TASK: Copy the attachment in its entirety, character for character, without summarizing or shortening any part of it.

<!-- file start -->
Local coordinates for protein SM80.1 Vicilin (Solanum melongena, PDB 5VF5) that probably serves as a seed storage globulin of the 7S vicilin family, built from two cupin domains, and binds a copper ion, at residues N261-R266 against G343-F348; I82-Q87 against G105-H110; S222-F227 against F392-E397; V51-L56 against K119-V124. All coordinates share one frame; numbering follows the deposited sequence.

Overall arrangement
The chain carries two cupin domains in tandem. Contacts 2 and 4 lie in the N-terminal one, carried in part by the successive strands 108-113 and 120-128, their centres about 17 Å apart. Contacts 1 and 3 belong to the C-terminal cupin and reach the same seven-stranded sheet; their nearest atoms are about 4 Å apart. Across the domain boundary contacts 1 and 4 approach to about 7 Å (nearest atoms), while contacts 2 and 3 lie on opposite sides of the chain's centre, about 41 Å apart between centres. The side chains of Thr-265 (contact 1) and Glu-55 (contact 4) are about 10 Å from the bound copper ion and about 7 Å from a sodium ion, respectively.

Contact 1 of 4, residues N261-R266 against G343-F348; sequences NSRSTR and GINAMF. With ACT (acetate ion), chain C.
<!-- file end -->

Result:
Local coordinates for protein SM80.1 Vicilin (Solanum melongena, PDB 5VF5) that probably serves as a seed storage globulin of the 7S vicilin family, built from two cupin domains, and binds a copper ion, at residues N261-R266 against G343-F348; I82-Q87 against G105-H110; S222-F227 against F392-E397; V51-L56 against K119-V124. All coordinates share one frame; numbering follows the deposited sequence.

Overall arrangement
The chain carries two cupin domains in tandem. Contacts 2 and 4 lie in the N-terminal one, carried in part by the successive strands 108-113 and 120-128, their centres about 17 Å apart. Contacts 1 and 3 belong to the C-terminal cupin and reach the same seven-stranded sheet; their nearest atoms are about 4 Å apart. Across the domain boundary contacts 1 and 4 approach to about 7 Å (nearest atoms), while contacts 2 and 3 lie on opposite sides of the chain's centre, about 41 Å apart between centres. The side chains of Thr-265 (contact 1) and Glu-55 (contact 4) are about 10 Å from the bound copper ion and about 7 Å from a sodium ion, respectively.

Contact 1 of 4, residues N261-R266 against G343-F348; sequences NSRSTR and GINAMF. With ACT (acetate ion), chain C.